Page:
Q. When I send email, I'd like to have my email address displayed along with just my first name, instead of my full name. How can I do that?
A. You didn't mention which email program you're using, but if you're using Outlook Express, to change the name that appears in the "From:" field of your outgoing mail, click Tools > Accounts > Mail tab.
Click (select) your mail account, then click the Properties button that appears to the right. Select the General tab and under "User Information," locate the line that says "Name" and replace what appears there with your first name. Click OK, then close the accounts window. The new settings will take effect the next time you compose a message.
If you're using Eudora, click Tools > Options > Getting Started and change the name that appears in the "Real Name" field. Click OK when you're finished.
Q. Is there any way to alphabetize the icons that appear on the Quick Launch bar?
A. I can help you with this one, but if you're going to follow up by asking me how to alphabetize your sock drawer, that's where I draw the line. To alphabetize the little icons on your Quick Launch bar (to the right of the Start button), all you have to do is disable the bar, then enable it again. To do that, right-click anywhere on the Taskbar that appears at the bottom of your screen, select Toolbars, and remove the checkmark beside Quick Launch. Then, repeat these steps and replace the check mark. That's all there is to it.
Q. I'm currently using Windows XP Home version, but I've been told I should upgrade to XP Professional. What do you think?
A. Windows XP comes in two flavors, Home and Professional. When all is said and done, there's not a great deal of difference between the way the two operating systems look or behave.
Windows XP Professional includes all the features of Windows XP Home, plus a backup program, a higher-level of security when it comes to networking, multi-language support, and a few other advanced features.
If you have XP Home and decide its networking features aren't powerful enough for your needs, upgrading to XP Pro makes sense, but for most average users, XP Home should fill the bill very nicely. If you do upgrade to XP Pro, it installs over XP Home, so you shouldn't experience any difficulties. The reverse does not hold true, however: If you're using XP Pro, you cannot install XP Home over it -- though I don't know why anybody would want to downgrade from Pro to Home. It's true what they say, "You can't go Home."
Q. I uninstalled some programs, but their icons still remain on my Windows Desktop. How can I remove them?
A. What you're experiencing is called the DIOBTML Syndrome, which is shorthand for "the dance is over but the melody lingers on." Tidying up your Desktop by removing icons is a quick and easy process. Select an icon you want to delete by placing your mouse cursor on it, right-click, and select "Delete." You will be asked if you really want to send it to the Recycle Bin. If you're sure, click "Yes," and it will vaporize before your eyes as it moves to the Recycle Bin.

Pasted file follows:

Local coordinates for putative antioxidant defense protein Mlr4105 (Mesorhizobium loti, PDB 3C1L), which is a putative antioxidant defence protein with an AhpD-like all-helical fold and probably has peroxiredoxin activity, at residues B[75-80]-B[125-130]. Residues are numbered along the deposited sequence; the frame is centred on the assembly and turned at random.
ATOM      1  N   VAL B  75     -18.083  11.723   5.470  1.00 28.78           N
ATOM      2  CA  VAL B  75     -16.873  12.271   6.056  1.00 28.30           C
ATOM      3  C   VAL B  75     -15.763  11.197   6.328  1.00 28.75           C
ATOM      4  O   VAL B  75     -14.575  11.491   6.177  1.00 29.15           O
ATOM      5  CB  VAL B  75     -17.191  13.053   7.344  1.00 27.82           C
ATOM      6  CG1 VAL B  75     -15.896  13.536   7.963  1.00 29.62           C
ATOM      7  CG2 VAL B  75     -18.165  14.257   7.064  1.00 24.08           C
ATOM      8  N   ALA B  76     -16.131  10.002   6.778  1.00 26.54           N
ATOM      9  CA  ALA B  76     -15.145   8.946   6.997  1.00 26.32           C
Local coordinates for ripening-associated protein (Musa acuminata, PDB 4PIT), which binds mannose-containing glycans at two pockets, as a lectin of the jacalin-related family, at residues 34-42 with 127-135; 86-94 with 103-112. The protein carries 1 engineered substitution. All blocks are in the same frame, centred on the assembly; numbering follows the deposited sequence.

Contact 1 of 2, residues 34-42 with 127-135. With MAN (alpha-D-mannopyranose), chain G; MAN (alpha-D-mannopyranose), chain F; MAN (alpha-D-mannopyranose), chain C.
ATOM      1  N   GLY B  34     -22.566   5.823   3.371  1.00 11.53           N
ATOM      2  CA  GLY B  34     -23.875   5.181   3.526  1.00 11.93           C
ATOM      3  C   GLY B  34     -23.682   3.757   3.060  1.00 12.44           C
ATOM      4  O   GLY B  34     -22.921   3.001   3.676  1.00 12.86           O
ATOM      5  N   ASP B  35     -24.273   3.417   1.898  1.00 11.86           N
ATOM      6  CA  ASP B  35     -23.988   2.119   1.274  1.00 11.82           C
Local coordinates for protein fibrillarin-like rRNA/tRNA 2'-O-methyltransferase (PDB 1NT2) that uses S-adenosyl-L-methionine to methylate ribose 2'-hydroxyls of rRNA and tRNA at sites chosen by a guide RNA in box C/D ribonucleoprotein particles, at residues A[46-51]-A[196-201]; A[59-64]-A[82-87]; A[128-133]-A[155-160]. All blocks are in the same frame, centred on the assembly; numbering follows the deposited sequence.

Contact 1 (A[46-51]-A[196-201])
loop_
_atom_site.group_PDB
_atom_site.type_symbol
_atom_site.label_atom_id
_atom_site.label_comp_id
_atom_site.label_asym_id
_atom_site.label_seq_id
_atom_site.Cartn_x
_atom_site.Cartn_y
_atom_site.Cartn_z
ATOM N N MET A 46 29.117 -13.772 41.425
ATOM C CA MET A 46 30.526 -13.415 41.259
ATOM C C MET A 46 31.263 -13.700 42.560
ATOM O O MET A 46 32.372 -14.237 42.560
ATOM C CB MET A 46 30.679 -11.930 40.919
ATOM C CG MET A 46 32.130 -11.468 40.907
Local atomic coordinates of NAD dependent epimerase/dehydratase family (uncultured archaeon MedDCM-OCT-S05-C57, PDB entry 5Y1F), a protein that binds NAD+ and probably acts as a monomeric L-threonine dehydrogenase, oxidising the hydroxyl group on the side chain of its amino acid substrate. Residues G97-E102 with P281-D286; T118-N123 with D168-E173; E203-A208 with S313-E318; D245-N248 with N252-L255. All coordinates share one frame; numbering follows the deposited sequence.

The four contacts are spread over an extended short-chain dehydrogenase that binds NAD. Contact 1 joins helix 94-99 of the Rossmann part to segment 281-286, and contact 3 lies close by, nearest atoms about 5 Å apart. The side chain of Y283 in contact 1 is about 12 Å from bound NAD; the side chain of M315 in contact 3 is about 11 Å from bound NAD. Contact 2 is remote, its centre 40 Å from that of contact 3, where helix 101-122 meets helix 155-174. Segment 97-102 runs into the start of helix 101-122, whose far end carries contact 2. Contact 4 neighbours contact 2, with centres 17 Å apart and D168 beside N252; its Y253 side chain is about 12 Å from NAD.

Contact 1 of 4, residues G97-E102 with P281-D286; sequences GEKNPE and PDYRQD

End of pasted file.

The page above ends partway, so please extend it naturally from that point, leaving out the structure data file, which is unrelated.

If you ever change your mind about something you banish to the Recycle Bin, double-click the Recycle Bin icon on your Desktop. When the contents of the Recycle Bin are displayed, right-click the item you would like to retrieve and select Restore. It will instantly be returned to its original location.
Mr. Modem's Sites of the Week:
Sell Your Cell
Do you have an old cell phone and you're not sure what to do with it? If so, visit this site, find your phone on the list and follow the instructions to turn it in for cash. Be sure to delete any telephone numbers stored in your phone's speed-dial directory memory. Consult your phone manual for specific instructions.
Ever wonder what new features search-engine extraordinaire Google is working on? Google Labs showcases a gaggle of goodies that aren't quite ready to be released to the general public, but here you can try them out and offer your feedback. Have fun!
Though it sounds like an adult-oriented Web site, it's not. This site provides access to a database of discount codes that stores ask for when you check out. Whenever I see those codes, I wonder which customers are using them and how much of a discount they're receiving while saps like me are paying full freight. Here you'll learn the inside skinny for sites ranging from Amazon.com to 1-800-FLOWERS to WineEnthusiast.com. Select an online retailer from the drop-down menu and you'll see the Code and the discount. Sure it's naughty, but it's also kinda nice.
(For prompt, personal answers to your computer questions, subscribe to Mr. Modem's weekly newsletter at www.MrModem.com. Read Mr. Modem's column each month in "Smart Computing" magazine. For a free issue, visit www.MrModem.com and click the "Smart Computing/Mr. Modem" logo.)